objects of sense, what a dull world would you find that whence these things are all excluded? You must learn to love religion—not merely to submit to religious exercises as a taskbefore you can find happiness in heaven.

Love to Christ is the mainspring of heavenly blessedness. The apostle Paul's desire to depart was, that he might be with Christ. If you have no strong affection for Christ now, if you do not value that sort of intercourse with him which may be enjoyed in this world, if you do not take a lively interest in the spread of his gospel and the extension of his kingdom, with what satisfaction could you enter into the engagements of the blessed, or join in their songs? What could you do in heaven? With whom could you converse ? With angels? They are zealous for God's glory. With the spirits of just men made perfect? They are full of gratitude to Christ. With God himself? You would regard him as your controller—the awful God! while he would see in you a traitor at heart, a dissatisfied guest at his table. The inhabitants of heaven would have no sympathy with you, nor you with them. You need to be " wrought for this selfsame thing" by God.

Fellow mortal, whose life is a vapour, how awful will it be to die unfit for that happiness which God has prepared for them that love him! Your eyes will soon close on the scenes that now delight you: your ears will cease to be pleased with the sounds of earthly music: science, literature, worldly pursuits, will cease to occupy your thoughts; and if you have no taste for heavenly pleasures, how wretched will be your state! Preparation for heaven is possible, however, for you. It is attributed in Scripture to the word and to the Spirit of God. " That which is born of the flesh is flesh; and that which is born of the Spirit is spirit." Christians, true Christians, are “born again, not of corruptible seed, but of incorruptible, by the word of God, which liveth and abideth for ever.”* You' possess that word: believe it. The renewing influences of the Divine Spirit are given to all who seek them earnestly through the mediation of Christ. Ask, and you shall receive. Thus will you be made “ meet to be partakers of the inheritance of the saints in light."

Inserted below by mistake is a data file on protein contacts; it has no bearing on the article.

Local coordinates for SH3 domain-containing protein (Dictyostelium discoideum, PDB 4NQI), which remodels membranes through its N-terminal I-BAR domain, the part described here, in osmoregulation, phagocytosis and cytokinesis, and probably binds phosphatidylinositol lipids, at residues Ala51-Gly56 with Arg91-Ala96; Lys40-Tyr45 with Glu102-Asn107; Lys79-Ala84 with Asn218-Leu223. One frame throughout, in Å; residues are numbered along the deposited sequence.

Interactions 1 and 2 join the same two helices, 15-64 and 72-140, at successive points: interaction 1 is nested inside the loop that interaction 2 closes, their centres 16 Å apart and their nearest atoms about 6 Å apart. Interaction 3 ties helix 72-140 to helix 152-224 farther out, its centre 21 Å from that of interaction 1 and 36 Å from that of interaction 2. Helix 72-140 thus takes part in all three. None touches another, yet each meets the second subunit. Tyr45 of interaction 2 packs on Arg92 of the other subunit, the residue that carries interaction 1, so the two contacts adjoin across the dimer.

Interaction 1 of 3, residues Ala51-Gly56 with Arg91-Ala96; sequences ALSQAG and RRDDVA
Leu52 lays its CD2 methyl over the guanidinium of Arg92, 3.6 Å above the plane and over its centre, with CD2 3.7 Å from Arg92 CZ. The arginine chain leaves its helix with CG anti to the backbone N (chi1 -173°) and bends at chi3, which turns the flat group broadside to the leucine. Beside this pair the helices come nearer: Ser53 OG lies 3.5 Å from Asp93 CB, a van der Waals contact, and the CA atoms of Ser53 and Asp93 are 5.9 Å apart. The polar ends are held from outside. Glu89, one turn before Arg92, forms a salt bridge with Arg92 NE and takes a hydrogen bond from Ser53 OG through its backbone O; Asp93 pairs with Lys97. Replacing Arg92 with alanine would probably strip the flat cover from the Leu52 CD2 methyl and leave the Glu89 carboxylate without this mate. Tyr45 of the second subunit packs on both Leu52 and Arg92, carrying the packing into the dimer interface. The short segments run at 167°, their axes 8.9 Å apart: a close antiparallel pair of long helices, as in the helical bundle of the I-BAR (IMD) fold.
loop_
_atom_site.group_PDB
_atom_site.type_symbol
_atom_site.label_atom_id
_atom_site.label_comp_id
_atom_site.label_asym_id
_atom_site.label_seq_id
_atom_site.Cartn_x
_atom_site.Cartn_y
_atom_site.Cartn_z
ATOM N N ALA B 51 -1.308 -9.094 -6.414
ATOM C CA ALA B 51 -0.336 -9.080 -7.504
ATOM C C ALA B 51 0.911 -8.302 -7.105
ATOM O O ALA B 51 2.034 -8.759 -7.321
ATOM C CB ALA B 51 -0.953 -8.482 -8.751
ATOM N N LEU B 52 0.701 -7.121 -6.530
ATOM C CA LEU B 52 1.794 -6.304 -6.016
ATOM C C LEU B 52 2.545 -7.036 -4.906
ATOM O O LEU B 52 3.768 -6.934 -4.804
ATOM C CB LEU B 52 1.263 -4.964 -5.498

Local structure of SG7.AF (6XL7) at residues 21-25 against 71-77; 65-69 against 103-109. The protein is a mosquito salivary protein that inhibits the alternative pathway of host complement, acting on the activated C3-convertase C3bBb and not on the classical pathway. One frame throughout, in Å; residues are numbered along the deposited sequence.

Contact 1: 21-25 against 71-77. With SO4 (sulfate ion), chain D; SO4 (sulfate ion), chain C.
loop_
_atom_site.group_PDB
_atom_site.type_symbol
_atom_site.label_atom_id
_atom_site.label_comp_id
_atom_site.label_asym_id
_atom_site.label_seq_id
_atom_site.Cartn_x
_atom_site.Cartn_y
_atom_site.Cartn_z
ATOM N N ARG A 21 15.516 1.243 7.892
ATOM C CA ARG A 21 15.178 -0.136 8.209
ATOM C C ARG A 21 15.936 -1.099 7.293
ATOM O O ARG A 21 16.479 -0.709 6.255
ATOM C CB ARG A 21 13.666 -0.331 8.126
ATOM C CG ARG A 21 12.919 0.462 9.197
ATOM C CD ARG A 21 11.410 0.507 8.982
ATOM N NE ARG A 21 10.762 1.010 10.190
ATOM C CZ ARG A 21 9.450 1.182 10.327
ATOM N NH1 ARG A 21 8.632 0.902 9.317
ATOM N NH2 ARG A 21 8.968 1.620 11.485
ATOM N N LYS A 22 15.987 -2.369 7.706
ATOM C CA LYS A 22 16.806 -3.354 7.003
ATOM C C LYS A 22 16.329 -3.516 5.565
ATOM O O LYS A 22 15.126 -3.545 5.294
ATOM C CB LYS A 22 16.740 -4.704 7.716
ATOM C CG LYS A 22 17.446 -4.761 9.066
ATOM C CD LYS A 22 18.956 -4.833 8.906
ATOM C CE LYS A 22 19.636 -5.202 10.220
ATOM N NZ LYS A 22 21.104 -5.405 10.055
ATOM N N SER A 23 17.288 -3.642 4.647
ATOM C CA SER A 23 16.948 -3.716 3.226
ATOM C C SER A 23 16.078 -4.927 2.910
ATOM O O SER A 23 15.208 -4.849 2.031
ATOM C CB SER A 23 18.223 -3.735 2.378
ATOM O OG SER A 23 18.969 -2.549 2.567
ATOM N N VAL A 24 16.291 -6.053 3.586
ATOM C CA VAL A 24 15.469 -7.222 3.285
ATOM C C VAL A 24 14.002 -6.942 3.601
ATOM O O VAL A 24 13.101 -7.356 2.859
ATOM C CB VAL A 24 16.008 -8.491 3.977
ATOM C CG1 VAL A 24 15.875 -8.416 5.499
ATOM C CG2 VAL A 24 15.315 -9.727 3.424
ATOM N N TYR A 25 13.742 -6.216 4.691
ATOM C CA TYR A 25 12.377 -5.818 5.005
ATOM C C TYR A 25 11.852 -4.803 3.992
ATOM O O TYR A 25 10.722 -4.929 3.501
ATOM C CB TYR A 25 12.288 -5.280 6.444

“ Heaven is a place of rest from sin ;

But all who hope to enter there,
Must here that holy course begin

Which shall their souls for rest prepare.

“ Clean hearts, O God, in us create ;

Right spirits, Lord, in us renew!
Commence we now that higher state,

Now do thy will as angels do."

MONTGOMERY.

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“Ruth said, Intreat me not to leave thee, or to return from following after thee: for whither thou goest, I will go; and where thou lodgest, I will lodge: thy people shall be my people, and thy God my God."-Ruth i. 16.

SELF-RESPECT. It is true that man is a sinful, and therefore a miserable being. His life here is short, composed of helpless infancy, of laborious manhood, and of decaying old age. Even this period is uncertain ; for scarcely a fourth part reach the last stage of human existence on this earth. This has led some to look upon man as a higher species of animal only, as a creature of circumstances, and subject to an irresistible fate. Many, on account of the disappointments, difficulties, and trials they meet with, become tired of their existence; life is a burden to them; and they give themselves up to dissipation, melancholy, or self-destruction. The Divine word by no means softens the description of the guilt, the misery, the helplessness of man, but paints them in darker colours, in reference both to the present and the future. It says to him in effect, “You are indeed in an unhappy and awful condition, and ten thousand times more sinful and perilous than you imagine.” But while it calls upon him to abhor and humble himself on this account, it says not, “ Abandon yourself to ruin; give yourself up to despair! You are of no further use to yourself or to others. Your case is hopeless, and you must look upon yourself as for ever lost !” No! It says, “ You are yet of value. You cannot be described as irrecoverably lost.